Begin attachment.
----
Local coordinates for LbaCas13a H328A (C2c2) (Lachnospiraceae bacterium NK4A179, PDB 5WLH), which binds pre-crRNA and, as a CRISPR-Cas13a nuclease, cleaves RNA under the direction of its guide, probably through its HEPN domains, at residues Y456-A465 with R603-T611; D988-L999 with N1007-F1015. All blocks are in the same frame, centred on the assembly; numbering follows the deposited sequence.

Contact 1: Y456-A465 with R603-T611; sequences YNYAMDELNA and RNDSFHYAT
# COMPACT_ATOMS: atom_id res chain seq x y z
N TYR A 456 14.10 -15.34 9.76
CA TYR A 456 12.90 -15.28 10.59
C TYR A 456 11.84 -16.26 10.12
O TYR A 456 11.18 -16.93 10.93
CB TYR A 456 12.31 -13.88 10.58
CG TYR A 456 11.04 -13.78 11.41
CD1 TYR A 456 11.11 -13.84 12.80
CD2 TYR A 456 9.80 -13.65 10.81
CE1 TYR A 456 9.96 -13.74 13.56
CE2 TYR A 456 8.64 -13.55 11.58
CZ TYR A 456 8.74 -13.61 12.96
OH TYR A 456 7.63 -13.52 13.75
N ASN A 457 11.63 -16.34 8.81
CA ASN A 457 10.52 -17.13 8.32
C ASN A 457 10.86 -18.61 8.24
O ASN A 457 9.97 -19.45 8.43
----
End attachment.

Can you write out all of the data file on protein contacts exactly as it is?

Local coordinates for LbaCas13a H328A (C2c2) (Lachnospiraceae bacterium NK4A179, PDB 5WLH), which binds pre-crRNA and, as a CRISPR-Cas13a nuclease, cleaves RNA under the direction of its guide, probably through its HEPN domains, at residues Y456-A465 with R603-T611; D988-L999 with N1007-F1015. All blocks are in the same frame, centred on the assembly; numbering follows the deposited sequence.

Contact 1: Y456-A465 with R603-T611; sequences YNYAMDELNA and RNDSFHYAT
# COMPACT_ATOMS: atom_id res chain seq x y z
N TYR A 456 14.10 -15.34 9.76
CA TYR A 456 12.90 -15.28 10.59
C TYR A 456 11.84 -16.26 10.12
O TYR A 456 11.18 -16.93 10.93
CB TYR A 456 12.31 -13.88 10.58
CG TYR A 456 11.04 -13.78 11.41
CD1 TYR A 456 11.11 -13.84 12.80
CD2 TYR A 456 9.80 -13.65 10.81
CE1 TYR A 456 9.96 -13.74 13.56
CE2 TYR A 456 8.64 -13.55 11.58
CZ TYR A 456 8.74 -13.61 12.96
OH TYR A 456 7.63 -13.52 13.75
N ASN A 457 11.63 -16.34 8.81
CA ASN A 457 10.52 -17.13 8.32
C ASN A 457 10.86 -18.61 8.24
O ASN A 457 9.97 -19.45 8.43